November 29, 2012
Two separate studies have emerged pointing to the conclusion that for all its popularity, Facebook is actually making people unhappy.
The first study, conducted by researchers from New Zealand’s University of Canterbury, sought to determine how people felt about the various activities that they spent time on during the day. Researcher Carsten Grimm used a technique known as “experience sampling,” sending text messages to people to ask what they were doing and how they ranked the activity in terms of pleasure, engagement, meaningfulness and happiness.
“I texted people three times a day over a week and the response rate was really high,” Grimm said. “People replied to on average 97 percent of all text-messages, and texts were sent at random times, so there is a really rich sample of everyday life to look at.”
Spending time on Facebook ranked among the 10 worst activities in terms of unpleasantness and lack of engagement. It was ranked as the least meaningful activity and the one that made people the second-most unhappy, surpassed only by recovering from illness.
Texting, e-mailing and computer tasks also scored poorly in terms of pleasure and happiness.
Although the study did not determine why people felt the way they did about Facebook, prior studies have indicated that many Facebook users become depressed because they view their friends’ lives as happier than their own. This may be a side effect of the fact that Facebook users are more likely to post about their happy experiences than their unhappy ones.
More friends = More stress
Another study, conducted by researchers from the University of Edinburgh Business School, found that the more social circles people have represented among their Facebook friends, the more stressful they find Facebook to use.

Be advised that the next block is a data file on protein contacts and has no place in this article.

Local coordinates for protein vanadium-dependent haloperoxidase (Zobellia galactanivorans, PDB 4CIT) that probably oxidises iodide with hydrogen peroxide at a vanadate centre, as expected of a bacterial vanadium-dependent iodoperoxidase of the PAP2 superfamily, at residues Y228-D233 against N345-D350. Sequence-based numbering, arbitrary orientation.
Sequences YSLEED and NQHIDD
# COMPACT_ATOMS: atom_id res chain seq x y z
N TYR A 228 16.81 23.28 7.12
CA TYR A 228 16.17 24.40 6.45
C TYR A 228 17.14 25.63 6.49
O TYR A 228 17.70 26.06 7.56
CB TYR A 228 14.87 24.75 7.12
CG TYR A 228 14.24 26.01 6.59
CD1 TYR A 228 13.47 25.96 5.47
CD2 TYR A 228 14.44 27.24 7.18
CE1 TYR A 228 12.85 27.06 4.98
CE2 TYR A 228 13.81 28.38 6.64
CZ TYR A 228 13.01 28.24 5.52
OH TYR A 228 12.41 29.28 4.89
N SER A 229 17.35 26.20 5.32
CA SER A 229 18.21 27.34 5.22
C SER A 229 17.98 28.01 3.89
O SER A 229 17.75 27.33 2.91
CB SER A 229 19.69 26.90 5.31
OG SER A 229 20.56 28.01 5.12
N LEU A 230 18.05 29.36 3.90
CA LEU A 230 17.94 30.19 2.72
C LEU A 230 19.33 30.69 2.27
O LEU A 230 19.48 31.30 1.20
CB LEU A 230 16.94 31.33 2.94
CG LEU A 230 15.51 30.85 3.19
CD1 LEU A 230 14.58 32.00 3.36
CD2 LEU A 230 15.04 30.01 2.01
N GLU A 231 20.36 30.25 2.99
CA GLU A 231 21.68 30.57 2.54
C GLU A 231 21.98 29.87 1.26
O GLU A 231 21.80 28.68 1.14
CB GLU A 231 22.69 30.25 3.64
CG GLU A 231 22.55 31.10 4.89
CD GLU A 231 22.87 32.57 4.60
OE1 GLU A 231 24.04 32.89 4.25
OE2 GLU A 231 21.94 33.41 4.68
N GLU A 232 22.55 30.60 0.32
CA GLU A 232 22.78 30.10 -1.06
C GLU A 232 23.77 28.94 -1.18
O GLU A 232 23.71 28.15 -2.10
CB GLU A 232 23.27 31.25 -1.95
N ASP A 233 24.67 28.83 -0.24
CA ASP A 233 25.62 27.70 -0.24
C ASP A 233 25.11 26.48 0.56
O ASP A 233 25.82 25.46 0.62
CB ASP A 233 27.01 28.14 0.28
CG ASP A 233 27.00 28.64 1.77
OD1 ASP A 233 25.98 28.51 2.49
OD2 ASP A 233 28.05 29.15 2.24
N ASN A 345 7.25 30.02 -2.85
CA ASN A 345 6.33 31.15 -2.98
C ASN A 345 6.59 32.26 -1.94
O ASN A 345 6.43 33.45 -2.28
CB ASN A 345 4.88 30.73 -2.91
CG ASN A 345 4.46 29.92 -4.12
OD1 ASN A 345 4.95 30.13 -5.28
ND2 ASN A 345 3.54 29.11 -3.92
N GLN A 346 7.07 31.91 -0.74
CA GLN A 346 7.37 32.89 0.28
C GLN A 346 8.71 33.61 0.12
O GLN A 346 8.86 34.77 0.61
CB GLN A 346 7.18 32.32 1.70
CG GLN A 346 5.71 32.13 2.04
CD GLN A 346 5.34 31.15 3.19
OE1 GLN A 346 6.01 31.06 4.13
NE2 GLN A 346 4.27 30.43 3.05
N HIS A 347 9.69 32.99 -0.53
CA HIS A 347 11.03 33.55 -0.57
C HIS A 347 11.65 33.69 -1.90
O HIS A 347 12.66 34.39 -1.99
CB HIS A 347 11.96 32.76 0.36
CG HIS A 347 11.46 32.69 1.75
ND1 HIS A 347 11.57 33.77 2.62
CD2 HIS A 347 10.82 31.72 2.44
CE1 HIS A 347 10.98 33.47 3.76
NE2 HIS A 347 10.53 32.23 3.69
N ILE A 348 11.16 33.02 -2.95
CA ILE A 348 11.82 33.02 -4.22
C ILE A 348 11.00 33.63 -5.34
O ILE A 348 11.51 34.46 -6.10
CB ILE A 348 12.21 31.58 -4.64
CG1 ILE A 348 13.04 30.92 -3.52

The researchers surveyed more than 300 people about their Facebook usage. The participants were mostly students and had an average age of 21. The average participant had Facebook friends from seven different social circles, the study found, including offline friends, siblings, extended family, colleagues and friends of friends. Being “friends” with someone’s own parents or employers produced the greatest increase in stress.
“Facebook used to be like a great party for all your friends where you can dance, drink and flirt,” study author Ben Marder said. “But now with your Mum, Dad and boss there the party becomes an anxious event full of potential social landmines.”
55 percent of parents now monitor their children’s Facebook pages, and more than half of all employers report having denied people jobs due to the content of their Facebook pages.
And it’s not just worries about what to post or delete that produce stress, Marder said. Many Facebook users now “regulate their offline behavior” by not engaging in certain behaviors around cameras, for fear that they will be portrayed negatively on Facebook.
Although Facebook’s privacy settings allow users to restrict who views their posts, only one-third of users take advantage of this feature, the study found.
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This article was posted: Thursday, November 29, 2012 at 6:30 am